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The questions, discussion topics, and author biography that follow are designed to enhance your group's reading of John Berendt's Midnight in the Garden of Good and Evil. We hope they will provide you with interesting ways to approach this riveting and compulsively readable story of scandal and murder in the enchanted city of Savannah, a place not quite like any other.
Never before in the history of publishing has a fiction or non-fiction book spent as much time on The New York Times Bestseller List as Midnight in the Garden of Good and Evil. With 2.5 million copies in print, publication in 24 countries, major literary prize recognition including being a finalist for the Pulitzer Prize in 1995, and spin offs into a TV documentary, major motion picture and traveling theatrical production, the success of John Berendt's book is unprecedented.
While Midnight in the Garden of Good and Evil reads like a thoroughly engrossing novel, it is actually a magical non-fiction rendering of a secluded and hauntingly beautiful city in which an infamous murder took place. The book contains one beguiling and outrageous story after another--all true--in which Berendt offers up a rogue's gallery of true-life rascals, eccentrics and proper society folk who live behind the stately facades of Savannah's grandest houses.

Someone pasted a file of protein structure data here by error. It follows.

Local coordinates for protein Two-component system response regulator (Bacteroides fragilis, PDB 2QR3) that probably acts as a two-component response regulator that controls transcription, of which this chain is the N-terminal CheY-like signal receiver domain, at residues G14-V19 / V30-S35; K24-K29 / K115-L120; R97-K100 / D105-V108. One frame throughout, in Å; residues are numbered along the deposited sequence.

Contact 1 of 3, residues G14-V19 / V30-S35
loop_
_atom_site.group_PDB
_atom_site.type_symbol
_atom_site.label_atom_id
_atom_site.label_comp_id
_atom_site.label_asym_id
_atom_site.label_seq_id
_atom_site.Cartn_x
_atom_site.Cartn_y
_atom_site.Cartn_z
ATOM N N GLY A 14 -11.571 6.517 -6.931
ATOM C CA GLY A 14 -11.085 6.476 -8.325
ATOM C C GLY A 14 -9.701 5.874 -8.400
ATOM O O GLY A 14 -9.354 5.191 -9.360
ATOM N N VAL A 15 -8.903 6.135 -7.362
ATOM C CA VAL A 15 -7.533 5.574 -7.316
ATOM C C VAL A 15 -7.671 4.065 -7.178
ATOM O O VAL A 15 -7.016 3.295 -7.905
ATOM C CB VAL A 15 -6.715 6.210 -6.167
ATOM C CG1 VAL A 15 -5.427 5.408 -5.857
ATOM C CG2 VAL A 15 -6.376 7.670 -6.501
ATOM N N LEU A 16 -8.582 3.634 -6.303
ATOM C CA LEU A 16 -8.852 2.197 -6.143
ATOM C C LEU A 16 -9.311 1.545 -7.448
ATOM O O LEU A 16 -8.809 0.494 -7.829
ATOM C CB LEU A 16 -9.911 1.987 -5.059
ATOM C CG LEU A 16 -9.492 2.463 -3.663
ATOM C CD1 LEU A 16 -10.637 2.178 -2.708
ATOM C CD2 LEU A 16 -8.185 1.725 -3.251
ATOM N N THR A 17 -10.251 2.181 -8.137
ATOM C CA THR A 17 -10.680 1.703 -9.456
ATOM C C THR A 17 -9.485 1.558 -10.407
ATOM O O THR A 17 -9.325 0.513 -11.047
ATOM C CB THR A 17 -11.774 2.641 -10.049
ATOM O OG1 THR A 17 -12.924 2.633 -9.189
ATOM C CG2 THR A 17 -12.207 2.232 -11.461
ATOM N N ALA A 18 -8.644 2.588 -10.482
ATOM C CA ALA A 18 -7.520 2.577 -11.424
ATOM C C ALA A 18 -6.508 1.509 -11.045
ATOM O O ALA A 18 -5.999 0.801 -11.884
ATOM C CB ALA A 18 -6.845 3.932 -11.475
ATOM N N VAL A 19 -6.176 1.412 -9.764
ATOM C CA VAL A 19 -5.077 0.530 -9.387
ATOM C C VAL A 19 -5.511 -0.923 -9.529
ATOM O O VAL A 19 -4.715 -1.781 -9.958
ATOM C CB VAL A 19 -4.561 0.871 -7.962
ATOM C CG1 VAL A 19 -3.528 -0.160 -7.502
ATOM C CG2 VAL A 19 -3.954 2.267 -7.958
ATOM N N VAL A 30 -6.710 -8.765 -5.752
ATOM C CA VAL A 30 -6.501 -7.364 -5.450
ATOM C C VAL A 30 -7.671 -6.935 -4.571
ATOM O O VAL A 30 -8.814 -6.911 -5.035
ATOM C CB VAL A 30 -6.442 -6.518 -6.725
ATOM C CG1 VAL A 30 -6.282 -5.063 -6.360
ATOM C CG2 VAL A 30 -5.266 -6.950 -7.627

1. John Berendt describes Savannah as inward-turning, a "semitropical terrarium" (p. 28). What effect does this characteristic have on the life of the city and of its inhabitants? In what ways does Savannah differ from other cities or communities you know?
2. Eccentrics thrive in Berendt's Savannah. Does this mean that the people of Savannah are unusually tolerant? In what ways are they tolerant, and in what instances do they prove to be intolerant? How tolerant are they when it comes to the crossing of sexual, racial, or class lines?
3. Do you think that people would put up with Joe Odom and his countless misdemeanors in a city with a different character from Savannah? Might he end up in jail if he lived somewhere else?
4. How would you describe Jim Williams's character? Do you find him amusing? Sinister? How much sympathy do you have for him? Reading the book, did you hope for him to be acquitted? Why, or why not?
5. Some of Jim Williams' acquaintances think that the Nazi flag episode was insignificant; others do not. "Nazi symbols are not totally bereft of meaning," says one man. "They still carry a very clear message, even if they're displayed under the guise of `historic relics'" (p. 178). Do you believe that Williams was being deliberately offensive when he displayed this flag? If so, why?
6. There was a tacit acceptance in Savannah of Jim Williams's homosexuality before the murder. How would you describe the shift in climate after the murder? Were people really surprised to hear about Williams's sexual practices? How did they adjust their attitudes?
7. After everything you have heard about Lee Adler, do you go along with the general opinion people have of him in Savannah? Do you think that the reservations so many people hold about him spring from the fact that he is Jewish? Would his actions and behavior be more good-humoredly accepted if he did not happen to be Jewish?
8. Do you think that Danny's actions and violent scenes indicate that he was following a suicidal course? What were his real feelings towards Jim Williams? What was he trying to get out of him?